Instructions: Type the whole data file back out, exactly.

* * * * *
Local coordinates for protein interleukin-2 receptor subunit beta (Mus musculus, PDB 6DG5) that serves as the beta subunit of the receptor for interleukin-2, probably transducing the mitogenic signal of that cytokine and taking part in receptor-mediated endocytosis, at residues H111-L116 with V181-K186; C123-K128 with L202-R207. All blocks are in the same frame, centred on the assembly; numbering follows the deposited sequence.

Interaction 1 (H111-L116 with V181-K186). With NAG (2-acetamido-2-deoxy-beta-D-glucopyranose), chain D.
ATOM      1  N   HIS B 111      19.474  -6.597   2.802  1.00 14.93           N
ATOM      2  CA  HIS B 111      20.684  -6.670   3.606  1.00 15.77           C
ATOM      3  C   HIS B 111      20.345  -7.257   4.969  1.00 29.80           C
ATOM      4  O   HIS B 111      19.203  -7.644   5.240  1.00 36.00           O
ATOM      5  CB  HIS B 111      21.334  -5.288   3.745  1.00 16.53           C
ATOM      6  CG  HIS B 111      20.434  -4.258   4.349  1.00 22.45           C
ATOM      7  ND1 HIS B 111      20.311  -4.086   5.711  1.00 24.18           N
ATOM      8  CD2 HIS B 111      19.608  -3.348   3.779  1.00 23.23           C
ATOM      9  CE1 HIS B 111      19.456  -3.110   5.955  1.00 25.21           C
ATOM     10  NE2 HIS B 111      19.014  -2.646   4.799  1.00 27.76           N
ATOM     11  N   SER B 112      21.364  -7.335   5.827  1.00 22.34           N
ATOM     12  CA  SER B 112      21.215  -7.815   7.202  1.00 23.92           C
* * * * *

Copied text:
Local coordinates for protein interleukin-2 receptor subunit beta (Mus musculus, PDB 6DG5) that serves as the beta subunit of the receptor for interleukin-2, probably transducing the mitogenic signal of that cytokine and taking part in receptor-mediated endocytosis, at residues H111-L116 with V181-K186; C123-K128 with L202-R207. All blocks are in the same frame, centred on the assembly; numbering follows the deposited sequence.

Interaction 1 (H111-L116 with V181-K186). With NAG (2-acetamido-2-deoxy-beta-D-glucopyranose), chain D.
ATOM      1  N   HIS B 111      19.474  -6.597   2.802  1.00 14.93           N
ATOM      2  CA  HIS B 111      20.684  -6.670   3.606  1.00 15.77           C
ATOM      3  C   HIS B 111      20.345  -7.257   4.969  1.00 29.80           C
ATOM      4  O   HIS B 111      19.203  -7.644   5.240  1.00 36.00           O
ATOM      5  CB  HIS B 111      21.334  -5.288   3.745  1.00 16.53           C
ATOM      6  CG  HIS B 111      20.434  -4.258   4.349  1.00 22.45           C
ATOM      7  ND1 HIS B 111      20.311  -4.086   5.711  1.00 24.18           N
ATOM      8  CD2 HIS B 111      19.608  -3.348   3.779  1.00 23.23           C
ATOM      9  CE1 HIS B 111      19.456  -3.110   5.955  1.00 25.21           C
ATOM     10  NE2 HIS B 111      19.014  -2.646   4.799  1.00 27.76           N
ATOM     11  N   SER B 112      21.364  -7.335   5.827  1.00 22.34           N
ATOM     12  CA  SER B 112      21.215  -7.815   7.202  1.00 23.92           C